A Texas-based internet marketing company has filed a federal lawsuit seeking $3.5 million from a Connecticut competitor that it claimed engaged in fraudulent advertising.
In its lawsuit filed Wednesday in U.S. District Court in Hartford, Adscend Media claims it has lost millions in ad revenue resulting from a targeted attack by Norwalk-based DoGood Media. Adscend claims the attacks left several of its websites blacklisted, a move that has significantly cut its revenue.
At the crux of the lawsuit is what Adscend called an inadvertent programming error made by an employee. As a result, people using mobile devices to view content on one of its three video platforms were shown advertisements multiple times instead of the licensed video that was supposed to follow.
Adscend discovered the error on LootUp.tv and immediately corrected it, according to the lawsuit.
Adscend operates in a marketing space where internet users watch licensed videos along with an advertisement, and earn a small reward for watching the content.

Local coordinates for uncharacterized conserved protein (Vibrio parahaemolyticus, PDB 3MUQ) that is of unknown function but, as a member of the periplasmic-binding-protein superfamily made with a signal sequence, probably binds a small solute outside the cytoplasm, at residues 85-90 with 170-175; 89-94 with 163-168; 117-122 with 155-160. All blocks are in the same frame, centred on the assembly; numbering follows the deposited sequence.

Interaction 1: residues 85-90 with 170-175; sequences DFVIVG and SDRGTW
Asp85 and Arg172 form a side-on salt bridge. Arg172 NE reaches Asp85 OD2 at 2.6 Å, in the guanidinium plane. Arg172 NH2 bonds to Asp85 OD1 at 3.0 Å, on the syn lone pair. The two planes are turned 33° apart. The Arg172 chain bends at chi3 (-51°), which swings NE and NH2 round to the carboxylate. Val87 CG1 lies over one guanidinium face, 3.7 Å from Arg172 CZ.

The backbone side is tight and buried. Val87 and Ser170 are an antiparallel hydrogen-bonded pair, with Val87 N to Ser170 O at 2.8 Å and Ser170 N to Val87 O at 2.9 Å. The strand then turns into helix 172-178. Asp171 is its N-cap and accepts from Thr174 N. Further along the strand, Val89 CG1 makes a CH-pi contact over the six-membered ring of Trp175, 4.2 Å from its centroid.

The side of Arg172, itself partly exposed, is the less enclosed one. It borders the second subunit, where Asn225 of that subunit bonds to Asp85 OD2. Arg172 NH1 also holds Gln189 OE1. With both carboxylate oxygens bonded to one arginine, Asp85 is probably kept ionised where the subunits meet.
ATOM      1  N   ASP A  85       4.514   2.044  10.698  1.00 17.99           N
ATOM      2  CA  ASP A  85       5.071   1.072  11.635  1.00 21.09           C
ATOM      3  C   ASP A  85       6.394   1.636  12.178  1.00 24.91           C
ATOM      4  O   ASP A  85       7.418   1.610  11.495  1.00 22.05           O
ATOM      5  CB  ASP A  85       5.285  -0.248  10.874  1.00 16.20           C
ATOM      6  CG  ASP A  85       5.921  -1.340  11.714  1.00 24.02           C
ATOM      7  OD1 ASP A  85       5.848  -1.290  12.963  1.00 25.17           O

The lawsuit claims DoGood Media and Eric Farrell, its account manager, took advantage of the error by creating a video titled “A Look at Adscend Media’s Deceptive Ad Monetization System.” The lawsuit claims the video accused Adscend of hacking and cheating the system to “defraud advertisers.”
The video was sent to Adscend’s advertising partners earlier this month, according to the lawsuit. Soon afterward, advertising partner SpotX informed Adscend that all of its websites and applications were being blacklisted, cutting of a source of revenue.
On Jan. 18, Adscend learned ad verification service WhiteOps blacklisted its three primary domains used to host its video platform, further reducing revenue, according to the lawsuit.
The lawsuit includes claims for defamation per se, defamation, intentional interference with prospective economic advantages, and unfair trade practices.
In addition to the $3.5 million in monetary damages, Adscend wants the video removed from YouTube, and is asking that the court require DoGood to send written communications to each business forwarded the video. Adscend also wants punitive damages and attorney fees.
No one from DoGood immediately responded to a request for comment Thursday.
Adscend is represented by Mark Rosenberg and Joel Rosner, of Tarter Krinsky & Drogin in New York City.
“Adscend filed this case to protect its business and reputation,” Rosenberg said. “It has been severely damaged by the conduct of the defendant as alleged in the complaint.”
The case is scheduled to be heard in front of U.S. District Judge Michael Shea.